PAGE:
With adherence to the principle of independence, the Commission on Human Rights (CHR) has consistently spoken out against abuses whether perpetrated by those in differing ideological spheres or those serving in government. It is a job that often places the CHR in conflict those being investigated.

CHR as part of government shall continue to protect our democratic way of life.

CHR notes with concern that in the case of Dra. Naty, it was only after significant media coverage, national attention and messages of support from members of the public did the Philippine National Police (PNP) finally decide to reveal the whereabouts of the accused to her legal counsel and to CHR investigators. This incident sends a chilling effect not only to community workers, but also to doctors serving in rural areas engaged in development work, in line with their Hippocratic Oath, to do what’s best for their patients.

Prior to her arrest, Dr. Castro, an alumna of the University of the Philippines Manila College of Medicine Class of 1995, served as a community physician for Indigenous People, helping set-up community health centers and programs in the rural areas of Agusan in Mindanao. Notably, she brought members of the Lumad community before the United Nations in Geneva to seek help against harassment in their ancestral domains. She was also a former Secretary General in the Caraga region of the rights group, Karapatan, a non-government organization whose members are frequently red-tagged by the government. For Human Rights Defenders, red-tagging by government can lead to an enforced disappearance or worse — extrajudicial killing.

CHR is concerned with the manner of arrest, particularly in the alleged lapses in procedure by the PNP in serving the warrant of arrest and likewise the red-tagging of Dr. Castro for her work as a human rights defender and development worker. At the time of her arrest, the arresting officers declined to show proper identification, denied the accused her access to counsel, and refused to divulge to her family where they intended to bring her.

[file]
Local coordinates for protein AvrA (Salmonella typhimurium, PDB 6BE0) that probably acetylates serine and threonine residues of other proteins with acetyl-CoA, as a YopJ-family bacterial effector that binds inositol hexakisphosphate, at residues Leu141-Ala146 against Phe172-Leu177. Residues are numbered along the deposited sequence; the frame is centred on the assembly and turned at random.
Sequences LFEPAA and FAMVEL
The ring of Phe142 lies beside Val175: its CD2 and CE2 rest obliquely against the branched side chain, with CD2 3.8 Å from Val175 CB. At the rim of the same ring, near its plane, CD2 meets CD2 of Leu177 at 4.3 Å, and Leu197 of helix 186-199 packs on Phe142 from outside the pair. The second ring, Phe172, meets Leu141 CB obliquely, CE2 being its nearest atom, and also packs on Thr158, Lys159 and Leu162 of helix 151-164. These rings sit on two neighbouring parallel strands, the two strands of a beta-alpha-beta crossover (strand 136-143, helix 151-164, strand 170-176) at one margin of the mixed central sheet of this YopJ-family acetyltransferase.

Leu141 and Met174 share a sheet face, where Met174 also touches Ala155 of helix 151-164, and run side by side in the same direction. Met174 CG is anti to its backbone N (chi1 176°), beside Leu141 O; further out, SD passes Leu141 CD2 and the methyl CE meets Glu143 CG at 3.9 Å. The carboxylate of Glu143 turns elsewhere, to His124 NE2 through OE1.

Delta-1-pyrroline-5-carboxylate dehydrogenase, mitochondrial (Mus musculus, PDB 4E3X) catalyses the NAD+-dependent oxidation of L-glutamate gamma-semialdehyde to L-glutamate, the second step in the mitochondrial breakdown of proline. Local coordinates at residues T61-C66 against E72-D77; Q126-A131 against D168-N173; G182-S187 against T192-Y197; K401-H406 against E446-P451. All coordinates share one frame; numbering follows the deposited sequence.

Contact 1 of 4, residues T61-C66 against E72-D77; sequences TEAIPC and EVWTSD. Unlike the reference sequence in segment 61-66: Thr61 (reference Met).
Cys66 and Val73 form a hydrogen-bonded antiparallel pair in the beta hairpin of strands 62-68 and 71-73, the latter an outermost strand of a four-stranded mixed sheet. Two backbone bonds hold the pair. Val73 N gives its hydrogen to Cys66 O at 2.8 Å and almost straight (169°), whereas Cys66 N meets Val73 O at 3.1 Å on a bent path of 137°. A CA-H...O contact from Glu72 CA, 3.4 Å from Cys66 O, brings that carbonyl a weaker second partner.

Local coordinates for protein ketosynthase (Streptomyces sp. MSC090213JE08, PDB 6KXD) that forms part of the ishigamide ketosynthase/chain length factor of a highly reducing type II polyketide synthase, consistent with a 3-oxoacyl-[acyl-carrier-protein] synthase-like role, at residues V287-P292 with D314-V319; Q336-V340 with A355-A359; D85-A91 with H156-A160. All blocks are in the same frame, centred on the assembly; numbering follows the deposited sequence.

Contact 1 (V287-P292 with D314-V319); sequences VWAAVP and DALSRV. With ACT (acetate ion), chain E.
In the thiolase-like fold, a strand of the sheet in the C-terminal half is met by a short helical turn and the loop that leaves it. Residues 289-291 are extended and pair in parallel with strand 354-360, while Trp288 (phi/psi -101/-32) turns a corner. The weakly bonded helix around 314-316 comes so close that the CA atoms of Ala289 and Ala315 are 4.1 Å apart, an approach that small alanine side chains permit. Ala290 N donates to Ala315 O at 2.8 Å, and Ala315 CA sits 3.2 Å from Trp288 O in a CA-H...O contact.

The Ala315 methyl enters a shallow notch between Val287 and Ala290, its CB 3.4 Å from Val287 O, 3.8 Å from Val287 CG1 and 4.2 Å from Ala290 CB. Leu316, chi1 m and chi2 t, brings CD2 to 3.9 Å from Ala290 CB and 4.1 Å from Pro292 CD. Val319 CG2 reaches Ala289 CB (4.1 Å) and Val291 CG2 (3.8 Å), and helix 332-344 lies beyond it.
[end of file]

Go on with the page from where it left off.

Under the PNP’s 2021 revised Police Operational Procedure, arresting officers are duty-bound to identify themselves and show proper identification; deliver without delay the accused to the nearest police station and ensure that the person arrested is informed of his/her rights to counsel.

Should these allegations prove to be true, arresting officers are not only liable for violation of PNP’s operations procedure, but also in violation of the rights of persons arrested and detained under Republic Act No. 7438.

In investigating cases involving violations of international humanitarian law, red-tagging and harassment of human rights defenders, CHR asserts its independent and impartial position. We have consistently called for peace and dialogue in lieu of violence.

Our position is clear: we condemn all forms of rebellion and acts contrary to the country’s peace and development. Time and again we have condemned armed atrocities by rebel and terrorist groups and actions that seek to sow discord on the lives of civilians and destabilize the country. The primary mandate of CHR, as the country’s National Human Rights Institution, is to call-out the government for potential human rights violations against its citizens. This, however, does not mean that it countenances human rights abuses perpetrated by non-state actors. Of recent note, we recall our swift condemnation and call for accountability from the New People’s Army for the deaths of Keith Absalon and his cousin Nolven Absalon (https://bit.ly/3JDkhWn). Similarly, our resolution on the Masbate blasts was met with support from both PNP and Armed Forces of the Philippines (https://bit.ly/3LPEie7).

In ensuring the protection of the rights of Dra. Naty, CHR will continue to coordinate with local authorities and the Castro family to assist them in ensuring her safety in custody. We thank the Free Legal Assistance Group and the brave human rights community for speaking out against abuses and the media for its unwavering coverage of this issue. The CHR calls for the public’s continued vigilance to speak out against allegations of human rights abuses.

Statement on the arrest of Dr. Natividad Castro from the website of the Commission on Human Rights; Photo of Dr. Natividad Castro courtesy of UP College of Medicine Class of 1995